That Catchy Slogan Won’t Solve Anything

President Barack Obama’s Jan. 25 State of the Union Address was banal, idealistic and unoriginal. Every year, regardless of who’s president, we are guaranteed boundless convictions of American exceptionalism and trite themes like “Innovation through Greatness,” which sound more like a middle-school writing contest.

Nor does the speech show any  change in vision for Obama despite humbling midterm election results. His plan for a glorious future: government activism and austerity measures. His proposed five-year freeze of non-security discretionary spending would save $40 billion a year, but the result is laughable when this year’s deficit alone is projected at $1.5 trillion.

Medical malpractice reform and consolidating bureaucracy, too, are the budgetary equivalents of owning a Benz and buying cheap floss to get out of debt. Obama demands greater investment in high-speed rail and wireless access, then calls for meager deficit-cutting measures. Although we’re a far cry from being unable to pay back creditors, the lip service to the deficit is unsettling.
Obama is the eighth consecutive president to advocate energy independence. He’s also likely to become the eighth consecutive president to continue sucking the oily teats of Saudi Arabia. Our parents thought solar energy would be widespread by now, but it appears not even our children will taste relief from black gold. The money invested in clean energy will come from cutting subsidies to oil companies — the same ones funding clean energy research. Subsidies for oil companies (like Chevron) will now be diverted toward companies investing in renewable energy (like Chevron). Now there’s change you can believe in.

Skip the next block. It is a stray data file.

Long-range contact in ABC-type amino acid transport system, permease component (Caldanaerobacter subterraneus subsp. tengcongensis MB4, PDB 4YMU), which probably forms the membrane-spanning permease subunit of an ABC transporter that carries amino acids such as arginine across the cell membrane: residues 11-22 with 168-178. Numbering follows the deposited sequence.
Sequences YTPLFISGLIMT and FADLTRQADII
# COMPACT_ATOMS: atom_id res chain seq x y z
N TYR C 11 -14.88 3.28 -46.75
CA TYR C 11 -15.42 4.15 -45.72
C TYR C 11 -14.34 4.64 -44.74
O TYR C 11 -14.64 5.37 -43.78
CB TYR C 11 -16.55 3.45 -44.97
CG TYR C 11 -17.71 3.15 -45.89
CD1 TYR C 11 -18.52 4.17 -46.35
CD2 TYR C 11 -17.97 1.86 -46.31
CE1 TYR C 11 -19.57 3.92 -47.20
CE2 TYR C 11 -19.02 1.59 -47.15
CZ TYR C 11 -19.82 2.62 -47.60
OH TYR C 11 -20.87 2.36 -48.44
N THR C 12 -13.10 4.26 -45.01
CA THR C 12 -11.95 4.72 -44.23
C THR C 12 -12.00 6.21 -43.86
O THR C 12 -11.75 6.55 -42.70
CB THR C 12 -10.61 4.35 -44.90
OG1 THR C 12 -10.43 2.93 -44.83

There was a silver lining to his speech: He promised to continue free trade agreements with South Korea, making Hyundais much cheaper for Americans. Onerous regulations will also be reviewed to relieve the burden for small businesses. This will be significant, considering regulations cost businesses $1.75 trillion a year.

Obama plans to make permanent the American Opportunity Tax Credit ($10,000 refundable credit for families that make less than $160,000 or single parents that make less than $80,000 paying for four years of college) and expand Pell Grants. Sure, affordable education is great, but it won’t matter much if graduates are entering an abysmal job market.

None of this is to say that the Republican responders’ speeches had any merit. Congressman Paul Ryan (R-Wis.), who either had pink eye or was high, rambled on about limited government and was even more vague in his talk of reducing debt. Considering Ryan voted for the completely unfunded Medicare Part D (estimated cost: $534 billion) without any other revenue offsets, he lacks credibility when it comes to fiscal responsibility.

The effect of spending too much is less money for investment in the future, stunting our growth across all sectors. Once the economy has recovered, the political class needs a plan for realistic cost-cutting measures that address our never-ending deficit.

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